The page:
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Presentation to Council: Rural Lands: Cheryl Blessington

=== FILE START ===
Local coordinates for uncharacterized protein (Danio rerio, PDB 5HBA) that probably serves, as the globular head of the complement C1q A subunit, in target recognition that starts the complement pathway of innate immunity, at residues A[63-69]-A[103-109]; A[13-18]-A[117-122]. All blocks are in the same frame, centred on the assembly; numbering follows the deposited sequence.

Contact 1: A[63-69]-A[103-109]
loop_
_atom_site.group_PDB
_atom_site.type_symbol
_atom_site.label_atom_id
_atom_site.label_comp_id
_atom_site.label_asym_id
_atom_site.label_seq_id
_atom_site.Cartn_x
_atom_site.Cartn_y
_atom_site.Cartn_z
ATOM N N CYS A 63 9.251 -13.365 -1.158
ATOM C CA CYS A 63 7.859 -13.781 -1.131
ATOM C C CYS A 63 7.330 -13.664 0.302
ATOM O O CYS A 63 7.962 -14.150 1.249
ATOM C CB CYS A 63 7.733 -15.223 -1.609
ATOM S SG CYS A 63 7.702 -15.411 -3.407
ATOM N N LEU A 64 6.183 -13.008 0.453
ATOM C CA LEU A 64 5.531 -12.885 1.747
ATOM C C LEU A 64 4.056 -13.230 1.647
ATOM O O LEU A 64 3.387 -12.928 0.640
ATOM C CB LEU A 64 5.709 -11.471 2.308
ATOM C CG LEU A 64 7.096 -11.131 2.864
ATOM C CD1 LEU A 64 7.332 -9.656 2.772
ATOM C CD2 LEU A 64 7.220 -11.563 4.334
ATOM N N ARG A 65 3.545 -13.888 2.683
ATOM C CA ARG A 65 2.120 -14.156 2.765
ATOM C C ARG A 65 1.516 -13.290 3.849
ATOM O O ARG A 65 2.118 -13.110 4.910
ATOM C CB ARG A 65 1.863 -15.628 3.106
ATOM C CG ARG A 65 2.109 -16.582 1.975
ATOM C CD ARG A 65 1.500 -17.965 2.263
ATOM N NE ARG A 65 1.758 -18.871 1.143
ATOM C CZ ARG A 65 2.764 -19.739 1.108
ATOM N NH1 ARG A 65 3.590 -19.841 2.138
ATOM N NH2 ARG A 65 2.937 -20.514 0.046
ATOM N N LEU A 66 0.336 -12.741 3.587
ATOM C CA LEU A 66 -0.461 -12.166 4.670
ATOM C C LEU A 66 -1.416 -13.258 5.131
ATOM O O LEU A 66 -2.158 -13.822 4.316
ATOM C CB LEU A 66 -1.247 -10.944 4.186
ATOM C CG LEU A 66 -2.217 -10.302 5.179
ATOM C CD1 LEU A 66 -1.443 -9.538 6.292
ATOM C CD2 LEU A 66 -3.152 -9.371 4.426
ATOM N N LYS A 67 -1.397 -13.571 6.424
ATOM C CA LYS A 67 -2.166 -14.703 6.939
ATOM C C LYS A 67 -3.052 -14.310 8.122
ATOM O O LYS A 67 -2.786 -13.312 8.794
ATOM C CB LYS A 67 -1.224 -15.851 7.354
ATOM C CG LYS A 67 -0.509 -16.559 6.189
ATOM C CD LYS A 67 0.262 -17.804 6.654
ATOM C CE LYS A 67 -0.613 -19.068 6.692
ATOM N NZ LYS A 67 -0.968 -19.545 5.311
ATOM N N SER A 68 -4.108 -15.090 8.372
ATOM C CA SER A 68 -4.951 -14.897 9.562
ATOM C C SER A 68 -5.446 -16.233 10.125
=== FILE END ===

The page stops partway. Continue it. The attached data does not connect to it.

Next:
Submissions – Eurobodalla Shire Council meeting 28 August 2018 Cheryl Blessington of Narooma Agenda item: rural lands planning proposal My husband and I own rural land at Narooma; we work full time and live in the local area. We first approached Council about the possibility of building on our land in 2009. We were advised at the time that our 36-acre property which is located about 8 kms out of Narooma, on a Council maintained road, did not meet the requirements of the LEP for a dwelling on our land. The Blessington family have lived on farming land in the Narooma area for over 50 years; members of the family have raised their children in a rural environment, who have then gone on to complete university studies and gain skilful employment in the local area and beyond. We too want this opportunity, to raise a family on our property; we are passionate about self sustainability, we want to grow our own fruit and vegetables, to teach our children about rural values, how food is produced, to have a respect for nature and sustainability. However, following on from our enquiries with Council in 2009, we were uncertain about the future for our property. If we couldn’t live on our farm, how could we really enjoy it and raise a family there? How could we properly manage the land, grow produce, plant and protect young trees, control noxious weeds and get control of lantana, all while commuting back and forth from town every day? 5. In about 2012 we were considering what to do with our property, whether to sell and move out of the shire and look for new opportunities. We decided to make further enquiries with Council about building on our land. At that time, we were informed of a rural lands review that Council would be undertaking in the near future, and that there was a real possibility the review could bring about changes which would allow for a dwelling house on our property. Since 2012 we have kept in contact with Council about the progress of the rural lands review. We made written submissions and participated in a community-based forum in 2014. It is our view that since 2012, Council has given the community several opportunities to make submissions and have those submissions considered. In good faith we have waited for, and worked with, Council since 2012, to bring about some positive change for rural land holders. We understood that there was a due process to be followed by Council; we believe that a due process has been followed and we support Council in this Rural Lands Planning Proposal. We are now about 6 years on and we are still waiting for this positive change. It is very upsetting for me and my family to see those that are trying to hinder this rural lands planning proposal in its final stages. The only reason I am here today addressing this Council is because I am concerned that those trying to hinder this proposal may undermine the hard work Council, and members of the community, have put into the rural lands review over the last 6 years, and I want to express my support for Council and getting this proposal implemented. We have waited 6 years for this review; we want to see some positive changes for rural landholders. I note there have been some concerns raised about changes to land use and clearing of rural land, to the point it seems, that if farmers are given the ability to do a broad range of activities on their land, the concern is that they will decimate all native vegetation. I don’t believe that is an accurate perception of the local farming community today. As farmers and rural landholders, we are custodians of our rural land; we have a responsibility to future generations to balance growth with sustainability and preservation. As farmers, we understand that. One of the first things my husband and I did when we purchased our property over 11 years ago, was plant trees. We have continued to plant trees and have plans for many more trees to be planted in the future, to work in conjunction with a balance of livestock grazing, market gardening and hopefully rural living. We also understand there has been concerns raised about adequate bush fire protection of people living in rural areas. If we were given the opportunity to live on our property, we believe that we would be in a better position to undertake bushfire mitigation work on a regular basis. We have already, with the assistance of Council, undertaken a lantana management plan which has reduced a significant bushfire hazard on our property. We also have good access to our property for bushfire services, which were in fact used for that very purpose only a few weeks ago. We care for the environment; we just want the opportunity to live on our rural property, so in turn we can be better custodians of our piece of land. 15. We support Council in this rural land planning proposal; it is my submission to you, counsellors, to vote to have this proposal implemented without further delay.


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